Skip to main content
Premium Trial:

Request an Annual Quote

Johns Hopkins, Jackson Laboratory Subscribe to Celera Databases

NEW YORK, June 11 - Johns Hopkins University and The Jackson Laboratory, a non-profit mammalian genetics research center, have signed multi-year subscriptions to Celera's databases, the company said Monday.


The agreement allows researchers at the two institutions full access to all of Celera's databases through the Celera Discovery system, a web-based interface that includes software tools for searching and analyzing Celera's proprietary databases. Financial details were not disclosed, but in the past Celera has charged academic subscribers between $7,000 and $15,000 a year per scientist using the databases. 


The subscriptions add to Celera's list of over 30 current subscribers, who include the University of California system, the Max Planck Society for Advancement of Science, the Karolinska Institute, and American Home Products.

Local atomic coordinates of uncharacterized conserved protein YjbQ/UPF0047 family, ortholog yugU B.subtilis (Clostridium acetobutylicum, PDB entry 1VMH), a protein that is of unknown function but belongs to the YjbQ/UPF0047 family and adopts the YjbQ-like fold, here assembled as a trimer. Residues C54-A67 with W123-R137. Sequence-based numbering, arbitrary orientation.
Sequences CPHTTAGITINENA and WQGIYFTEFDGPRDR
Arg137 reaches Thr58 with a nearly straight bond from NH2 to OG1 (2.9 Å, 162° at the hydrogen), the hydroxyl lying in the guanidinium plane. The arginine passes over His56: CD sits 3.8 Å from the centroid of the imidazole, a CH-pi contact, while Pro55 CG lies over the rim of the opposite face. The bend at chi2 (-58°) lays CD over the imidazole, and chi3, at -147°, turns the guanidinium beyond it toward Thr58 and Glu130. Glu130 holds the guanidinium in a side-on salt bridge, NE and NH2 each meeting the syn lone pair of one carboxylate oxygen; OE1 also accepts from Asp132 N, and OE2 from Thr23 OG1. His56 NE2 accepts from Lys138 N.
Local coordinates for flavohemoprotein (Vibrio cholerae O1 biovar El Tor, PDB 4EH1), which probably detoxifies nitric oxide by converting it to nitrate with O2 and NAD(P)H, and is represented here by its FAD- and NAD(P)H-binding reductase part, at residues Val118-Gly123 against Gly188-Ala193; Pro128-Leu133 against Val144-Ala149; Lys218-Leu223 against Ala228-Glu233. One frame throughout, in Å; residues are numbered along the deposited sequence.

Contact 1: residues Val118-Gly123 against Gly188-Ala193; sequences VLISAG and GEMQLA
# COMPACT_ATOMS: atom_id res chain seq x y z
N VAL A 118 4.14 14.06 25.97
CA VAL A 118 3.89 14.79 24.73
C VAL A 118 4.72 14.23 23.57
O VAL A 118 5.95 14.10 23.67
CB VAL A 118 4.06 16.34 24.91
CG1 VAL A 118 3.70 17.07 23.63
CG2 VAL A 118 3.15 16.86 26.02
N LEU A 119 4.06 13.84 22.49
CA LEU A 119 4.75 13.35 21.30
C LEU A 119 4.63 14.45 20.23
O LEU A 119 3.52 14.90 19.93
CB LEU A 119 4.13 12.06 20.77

"We are pleased that Johns Hopkins, a world leader in medicine and biomedical research, and Jackson Laboratory, the largest and most renowned mammalian genetic center, have chosen to use Celera's accurate and annotated data, including the mouse genome, as well as our advanced tools and software," Craig Venter, president of Celera, said in a statement.

The Scan

Researchers Compare WGS, Exome Sequencing-Based Mendelian Disease Diagnosis

Investigators find a diagnostic edge for whole-genome sequencing, while highlighting the cost advantages and improving diagnostic rate of exome sequencing in EJHG.

Researchers Retrace Key Mutations in Reassorted H1N1 Swine Flu Virus With Avian-Like Features

Mutations in the acidic polymerase-coding gene boost the pathogenicity and transmissibility of Eurasian avian-like H1N1 swine influenza viruses, a PNAS paper finds.

Genome Sequences Reveal Evolutionary History of South America's Canids

An analysis in PNAS of South American canid species' genomes offers a look at their evolutionary history, as well as their relationships and adaptations.

Lung Cancer Response to Checkpoint Inhibitors Reflected in Circulating Tumor DNA

In non-small cell lung cancer patients, researchers find in JCO Precision Oncology that survival benefits after immune checkpoint blockade coincide with a dip in ctDNA levels.